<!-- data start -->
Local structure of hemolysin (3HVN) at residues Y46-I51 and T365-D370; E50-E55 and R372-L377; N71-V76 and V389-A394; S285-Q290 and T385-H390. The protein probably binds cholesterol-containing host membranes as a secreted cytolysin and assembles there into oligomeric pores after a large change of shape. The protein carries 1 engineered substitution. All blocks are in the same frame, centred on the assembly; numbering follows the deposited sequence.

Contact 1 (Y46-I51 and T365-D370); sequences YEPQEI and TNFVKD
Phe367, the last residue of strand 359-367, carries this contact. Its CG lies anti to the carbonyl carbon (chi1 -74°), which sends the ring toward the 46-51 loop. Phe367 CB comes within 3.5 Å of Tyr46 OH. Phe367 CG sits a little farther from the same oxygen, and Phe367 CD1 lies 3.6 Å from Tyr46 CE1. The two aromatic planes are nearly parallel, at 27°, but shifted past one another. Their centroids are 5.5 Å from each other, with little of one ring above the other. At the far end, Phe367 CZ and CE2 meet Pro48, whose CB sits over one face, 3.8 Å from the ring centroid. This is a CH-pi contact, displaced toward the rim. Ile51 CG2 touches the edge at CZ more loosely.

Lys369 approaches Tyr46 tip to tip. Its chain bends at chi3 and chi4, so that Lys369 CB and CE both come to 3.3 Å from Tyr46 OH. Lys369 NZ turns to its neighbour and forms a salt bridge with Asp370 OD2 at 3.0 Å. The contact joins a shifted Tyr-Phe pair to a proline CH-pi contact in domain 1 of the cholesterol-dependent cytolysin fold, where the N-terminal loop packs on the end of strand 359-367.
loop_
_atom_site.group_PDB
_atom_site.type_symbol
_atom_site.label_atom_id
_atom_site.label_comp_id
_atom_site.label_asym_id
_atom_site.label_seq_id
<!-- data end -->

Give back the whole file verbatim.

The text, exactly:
Local structure of hemolysin (3HVN) at residues Y46-I51 and T365-D370; E50-E55 and R372-L377; N71-V76 and V389-A394; S285-Q290 and T385-H390. The protein probably binds cholesterol-containing host membranes as a secreted cytolysin and assembles there into oligomeric pores after a large change of shape. The protein carries 1 engineered substitution. All blocks are in the same frame, centred on the assembly; numbering follows the deposited sequence.

Contact 1 (Y46-I51 and T365-D370); sequences YEPQEI and TNFVKD
Phe367, the last residue of strand 359-367, carries this contact. Its CG lies anti to the carbonyl carbon (chi1 -74°), which sends the ring toward the 46-51 loop. Phe367 CB comes within 3.5 Å of Tyr46 OH. Phe367 CG sits a little farther from the same oxygen, and Phe367 CD1 lies 3.6 Å from Tyr46 CE1. The two aromatic planes are nearly parallel, at 27°, but shifted past one another. Their centroids are 5.5 Å from each other, with little of one ring above the other. At the far end, Phe367 CZ and CE2 meet Pro48, whose CB sits over one face, 3.8 Å from the ring centroid. This is a CH-pi contact, displaced toward the rim. Ile51 CG2 touches the edge at CZ more loosely.

Lys369 approaches Tyr46 tip to tip. Its chain bends at chi3 and chi4, so that Lys369 CB and CE both come to 3.3 Å from Tyr46 OH. Lys369 NZ turns to its neighbour and forms a salt bridge with Asp370 OD2 at 3.0 Å. The contact joins a shifted Tyr-Phe pair to a proline CH-pi contact in domain 1 of the cholesterol-dependent cytolysin fold, where the N-terminal loop packs on the end of strand 359-367.
loop_
_atom_site.group_PDB
_atom_site.type_symbol
_atom_site.label_atom_id
_atom_site.label_comp_id
_atom_site.label_asym_id
_atom_site.label_seq_id